Residents protest library cuts - 13 WTHR Indianapolis

Residents protest library cuts

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Rhonda Hooks Rhonda Hooks

Mary Milz/Eyewitness News

Indianapolis - A budget-cutting proposal to close six Marion County library branches is meeting heavy opposition.

A spokesperson for the library administration says library CEO Laura Bramble has received at least 30 letters, including one from Congressman Andre Carson.

"I was deeply troubled to learn that two of the four cost-cutting plans...involve shuttering branches in local neighborhoods in need.... The local library in these areas is often the only affordable outlet for expanding knowledge and educational opportunities for residents," Carson wrote.

Flanner House Library on Martin Luther King Jr. Street is one of the branches that could close. While it's the city's smallest branch, plans to shelve it are creating a big uproar.

"It's devastating. Everyone is upset, very upset," said Rhonda Hooks.

Antina Powell, who said she uses the library daily, noted, "Some of us don't have transportation to get to the other libraries. It will be very hard if they take this away from the community."

Besides serving an economically-challenged area, the branch is attached to a K-6 charter school.

"Our children use this library on a daily basis for resources. The next closest would be downtown, but as far as transportation, it's not possible," said Principal Latika Warthaw.

News of the possible closure comes as the city steps up efforts to revitalize the MLK corridor.

Friday morning city and community leaders held a ceremonial groundbreaking for a $2 million streetscape project stretching from I-65 to Fall Creek.

MLK will go from four lanes to two with a turn lane in the middle and on-street parking.

Meg Storrow, a landscape architect with Storrow Kinsella Associates, said the new design "allows traffic to slow down and see the neighborhood businesses and see that they can park and go in there."

The project also includes new crosswalks, signage and gateway towers.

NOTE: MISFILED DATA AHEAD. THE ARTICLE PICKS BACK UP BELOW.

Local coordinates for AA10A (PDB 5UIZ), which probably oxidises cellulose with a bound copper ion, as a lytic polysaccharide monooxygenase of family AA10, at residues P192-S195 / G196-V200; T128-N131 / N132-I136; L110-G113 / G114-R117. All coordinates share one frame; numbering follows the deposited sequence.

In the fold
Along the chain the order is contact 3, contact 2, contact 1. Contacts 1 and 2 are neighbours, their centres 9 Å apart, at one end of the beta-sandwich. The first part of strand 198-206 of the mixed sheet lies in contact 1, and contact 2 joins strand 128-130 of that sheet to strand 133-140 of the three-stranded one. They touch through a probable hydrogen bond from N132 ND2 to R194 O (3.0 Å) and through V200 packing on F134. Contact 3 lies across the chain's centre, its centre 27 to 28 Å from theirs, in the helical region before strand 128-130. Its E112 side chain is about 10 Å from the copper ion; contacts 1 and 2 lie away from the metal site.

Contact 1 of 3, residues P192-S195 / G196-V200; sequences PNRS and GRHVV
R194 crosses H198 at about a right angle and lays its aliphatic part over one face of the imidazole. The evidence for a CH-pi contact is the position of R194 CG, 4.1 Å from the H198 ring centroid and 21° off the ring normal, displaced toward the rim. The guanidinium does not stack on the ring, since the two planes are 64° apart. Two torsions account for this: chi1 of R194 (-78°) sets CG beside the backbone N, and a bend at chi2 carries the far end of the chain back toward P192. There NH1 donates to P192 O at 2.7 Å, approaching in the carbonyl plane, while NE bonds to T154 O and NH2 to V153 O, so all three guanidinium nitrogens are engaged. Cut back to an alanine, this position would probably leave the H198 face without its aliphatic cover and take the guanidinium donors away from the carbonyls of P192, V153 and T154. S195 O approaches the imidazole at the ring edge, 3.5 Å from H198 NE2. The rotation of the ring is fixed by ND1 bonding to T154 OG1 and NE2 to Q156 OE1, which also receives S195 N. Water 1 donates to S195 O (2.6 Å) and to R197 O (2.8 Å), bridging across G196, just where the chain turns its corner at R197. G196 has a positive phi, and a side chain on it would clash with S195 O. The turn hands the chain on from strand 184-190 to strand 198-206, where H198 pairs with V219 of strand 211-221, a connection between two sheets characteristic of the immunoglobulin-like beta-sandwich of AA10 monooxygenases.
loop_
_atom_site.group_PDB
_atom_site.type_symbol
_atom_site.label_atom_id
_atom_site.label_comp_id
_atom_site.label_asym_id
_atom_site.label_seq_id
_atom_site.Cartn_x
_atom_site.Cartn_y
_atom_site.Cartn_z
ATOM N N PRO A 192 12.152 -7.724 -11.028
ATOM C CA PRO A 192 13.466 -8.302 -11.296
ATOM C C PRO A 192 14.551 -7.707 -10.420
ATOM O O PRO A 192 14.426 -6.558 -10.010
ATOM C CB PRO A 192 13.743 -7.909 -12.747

While vacant buildings are still a problem, new businesses are slowly moving in. Wendy Cooper, the senior project manager, described the long-term vision as "a place that has restaurants that are locally owned and businesses that reflect the neighborhood and community here."

She and others said the library was presumed to be a key anchor as the area undergoes redevelopment. Even Mayor Greg Ballard was surprised to hear it might close.

"Libraries in poor areas are extremely important. I don't like to hear about libraries closing in distressed areas," said Mayor Ballard.

While the city has no authority over the library system because it is a municipal corporation, the mayor said there might be some things the city can do.

He said he planned to offer help "through some of the people we have on our staff. Like I've said we're pretty good at getting blood out of a turnip in the way this administration looks at process and contracts."

Like others in the area, Angela Sallee, who manages a funeral home, said she's keeping the faith.

"Faith and fear cannot occupy the same space, so when I heard about [the branch possibly closing] I thought maybe [the MLK streetscape project] can help that. So I'm hoping they realize how important it is to the community," said Sallee.

Library trustees will hold two public meetings in May before voting on the cost-cutting measures in June.

As for the MLK project, construction is expected to begin in a week or two with completion by year's end. 

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